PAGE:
As customers, we’ve all experienced it – those times when the number of customers greatly outweighs the number of service providers. Long lines at retail stores; 30-40 minute wait times in call centre queues, etc. It’s a profound source of frustration for customers and, as those who have been on the other side know, for the service providers as well.
In most cases these situations are created by process and policy shortcomings. The company simply hasn’t come up with a more effective way to deal with high volumes. A lot of organizations, sadly, don’t even try to deal with the real problem, and instead focus on the fallout. They see it as more cost-effective to just deal with the minority of customers who complain than it is to make the investment in fixing things for everybody. What this means to customer service people is that, ultimately, it is up to them to make the best out of a bad situation.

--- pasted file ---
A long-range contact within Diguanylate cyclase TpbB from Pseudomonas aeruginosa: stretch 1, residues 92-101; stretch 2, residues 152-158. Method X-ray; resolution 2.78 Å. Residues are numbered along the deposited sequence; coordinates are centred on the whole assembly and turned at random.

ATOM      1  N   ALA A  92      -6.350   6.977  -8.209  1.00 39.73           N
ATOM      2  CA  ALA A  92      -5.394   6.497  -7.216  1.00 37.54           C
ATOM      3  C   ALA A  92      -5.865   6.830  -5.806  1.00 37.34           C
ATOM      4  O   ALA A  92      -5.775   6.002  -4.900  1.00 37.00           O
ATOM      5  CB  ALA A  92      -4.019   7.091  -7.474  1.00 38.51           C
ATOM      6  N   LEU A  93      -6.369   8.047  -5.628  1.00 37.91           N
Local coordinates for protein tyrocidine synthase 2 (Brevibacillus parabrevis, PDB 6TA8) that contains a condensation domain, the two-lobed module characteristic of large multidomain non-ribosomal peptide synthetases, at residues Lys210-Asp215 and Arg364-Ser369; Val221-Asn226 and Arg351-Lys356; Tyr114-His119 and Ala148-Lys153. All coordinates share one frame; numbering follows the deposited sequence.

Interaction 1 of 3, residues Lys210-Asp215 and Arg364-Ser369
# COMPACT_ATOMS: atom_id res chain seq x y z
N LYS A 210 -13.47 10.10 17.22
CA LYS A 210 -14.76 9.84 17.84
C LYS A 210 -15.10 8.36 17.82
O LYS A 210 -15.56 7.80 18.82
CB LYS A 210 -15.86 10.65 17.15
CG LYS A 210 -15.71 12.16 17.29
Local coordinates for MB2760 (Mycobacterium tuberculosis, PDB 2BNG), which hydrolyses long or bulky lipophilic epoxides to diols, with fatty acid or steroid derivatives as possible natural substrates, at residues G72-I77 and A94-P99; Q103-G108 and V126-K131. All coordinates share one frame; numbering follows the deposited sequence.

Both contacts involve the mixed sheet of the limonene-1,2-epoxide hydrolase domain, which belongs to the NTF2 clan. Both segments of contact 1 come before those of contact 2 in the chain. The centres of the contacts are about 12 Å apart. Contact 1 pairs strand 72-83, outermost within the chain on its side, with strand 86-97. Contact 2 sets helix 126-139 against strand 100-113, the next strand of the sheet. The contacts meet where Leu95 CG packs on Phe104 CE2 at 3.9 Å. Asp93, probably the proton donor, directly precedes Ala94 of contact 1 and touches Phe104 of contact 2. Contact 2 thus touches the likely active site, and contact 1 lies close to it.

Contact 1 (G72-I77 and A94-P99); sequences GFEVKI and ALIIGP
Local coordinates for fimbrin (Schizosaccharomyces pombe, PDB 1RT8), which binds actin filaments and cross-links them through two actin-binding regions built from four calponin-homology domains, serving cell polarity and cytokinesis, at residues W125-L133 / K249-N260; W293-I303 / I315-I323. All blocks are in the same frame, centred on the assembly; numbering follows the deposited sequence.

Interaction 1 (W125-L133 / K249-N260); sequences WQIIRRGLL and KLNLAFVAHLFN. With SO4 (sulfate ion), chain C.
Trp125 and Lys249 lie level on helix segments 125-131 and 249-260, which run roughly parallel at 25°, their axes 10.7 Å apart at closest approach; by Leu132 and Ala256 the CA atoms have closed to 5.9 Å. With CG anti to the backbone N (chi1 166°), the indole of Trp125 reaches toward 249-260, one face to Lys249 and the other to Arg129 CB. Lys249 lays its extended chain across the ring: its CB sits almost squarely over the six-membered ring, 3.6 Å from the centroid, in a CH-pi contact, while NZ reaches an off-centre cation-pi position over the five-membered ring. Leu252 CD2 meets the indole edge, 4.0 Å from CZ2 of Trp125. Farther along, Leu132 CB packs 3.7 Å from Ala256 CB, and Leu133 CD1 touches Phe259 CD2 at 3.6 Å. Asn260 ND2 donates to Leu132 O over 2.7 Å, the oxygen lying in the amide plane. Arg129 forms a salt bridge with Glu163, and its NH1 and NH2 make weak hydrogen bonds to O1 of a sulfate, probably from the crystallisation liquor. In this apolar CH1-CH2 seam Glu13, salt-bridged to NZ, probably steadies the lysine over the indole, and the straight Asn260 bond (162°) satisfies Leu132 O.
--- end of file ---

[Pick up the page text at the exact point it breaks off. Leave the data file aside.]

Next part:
When you find yourself this situation, here are three key things to remember:
1. Your customers are already feeling that they are unimportant to your company. Let them know they are important, at least, to you.
2. Don’t overpromise when you suspect you or the company won’t be able to deliver. That will just make things worse.
3. Although you may feel that ‘processing customers faster’ is the solution, it’s probably the worst approach you can take. Don’t treat customers as numbers or cattle. Be sure to make a connection with each one – even if it’s just with a smile, eye contact or a warm tone of voice. The last thing you want is for people to have a long wait and an unpleasant experience.